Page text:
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Larry Pyne

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Everything posted by Larry Pyne

  1. Its some black patina I bought from Amazon a while back. It mixes 9 to 1 with water and starts working immediately. I let blades sit for 5 minutes. I taped this knife and cut out the design before the patina.
  2. I let the dabbed mustard sit for @50 minutes. It wasn't too dark so I sanded it off and did the black patina. I taped the blade and just used an exacto knife to cut the design. I'm not a huge fan of the final product but I'm done fighting with this knife and I'm moving on. I don't think that I will try partial patinas again.
  3. Thanks guys! The last picture is as it sits right now. I'm done messing with it and I'm moving on to the next knife.
  4. I've been fighting with this knife for several days. As the title says, this is my first attempt at a chef knife with a hidden tang. The boster is the back end of a 20mm round. The handle is a piece of maple a friend gave me. I burnt it with a torch and finished it with some linseed oil. I tried to be fancy and tape off the edge and patina the spine black. I tried the mustard hamon first but it was very light. I think I need to leave it longer than an hour or try a lighter coat. I didnt like it so I sanded it off. I will try it again later. All in all I think it turned out OK. I'll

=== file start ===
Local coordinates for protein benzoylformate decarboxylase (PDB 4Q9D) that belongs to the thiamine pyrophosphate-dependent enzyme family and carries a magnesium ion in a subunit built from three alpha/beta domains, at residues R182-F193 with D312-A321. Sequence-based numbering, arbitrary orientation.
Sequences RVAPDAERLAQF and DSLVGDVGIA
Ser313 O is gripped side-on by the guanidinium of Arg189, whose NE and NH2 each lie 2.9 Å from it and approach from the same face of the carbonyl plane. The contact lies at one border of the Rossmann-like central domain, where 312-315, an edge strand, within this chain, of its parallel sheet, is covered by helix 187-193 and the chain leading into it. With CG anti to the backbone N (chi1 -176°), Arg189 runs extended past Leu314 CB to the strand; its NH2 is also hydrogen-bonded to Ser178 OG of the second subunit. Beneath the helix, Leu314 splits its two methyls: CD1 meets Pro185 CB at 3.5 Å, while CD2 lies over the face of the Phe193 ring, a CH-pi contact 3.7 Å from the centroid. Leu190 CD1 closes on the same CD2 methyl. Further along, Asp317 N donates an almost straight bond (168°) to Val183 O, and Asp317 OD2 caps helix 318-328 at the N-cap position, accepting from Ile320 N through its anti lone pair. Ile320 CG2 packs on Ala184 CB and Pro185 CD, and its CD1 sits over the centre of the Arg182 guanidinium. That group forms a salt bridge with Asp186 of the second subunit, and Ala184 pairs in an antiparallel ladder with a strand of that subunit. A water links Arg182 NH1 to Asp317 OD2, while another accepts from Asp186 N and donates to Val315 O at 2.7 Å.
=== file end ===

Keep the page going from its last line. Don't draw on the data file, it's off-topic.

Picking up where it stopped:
5. Hello everyone! I'm working on a blade that I plan on keeping for myself, first one haha. I would like to practice my hamons but I also think this blade will look good with a black patina'd blade. I have really cool metallic black scales to use one it. I was wondering if anyone has tried patina and hamon? I'm thinking that if I try to acid the blade to pop the hamon after the patina is applied it may pull off the patina. So maybe if I acid the blade to pop the hamon, I can add the patina after and maybe get a black blade with a visible hamon line. I didn't know if
  6. Wow! I love this blade! Looks amazing. Great work!
  7. I don't know if it should point either way. This knife is beautiful! Keep making them however you see fit because you sir, are nailing it!
  8. I love this knife! Great job man. Personally, I like the rabbit.
  9. I'm a big dummy and didn't consider that this steel is designed to cool very fast and that its re-hardening itself. I don't have vermiculite but I'll try to buy some before I go back to this project. Thanks again guys! I feel way more optimistic about this working in round 2 of me vs gun barrel steel.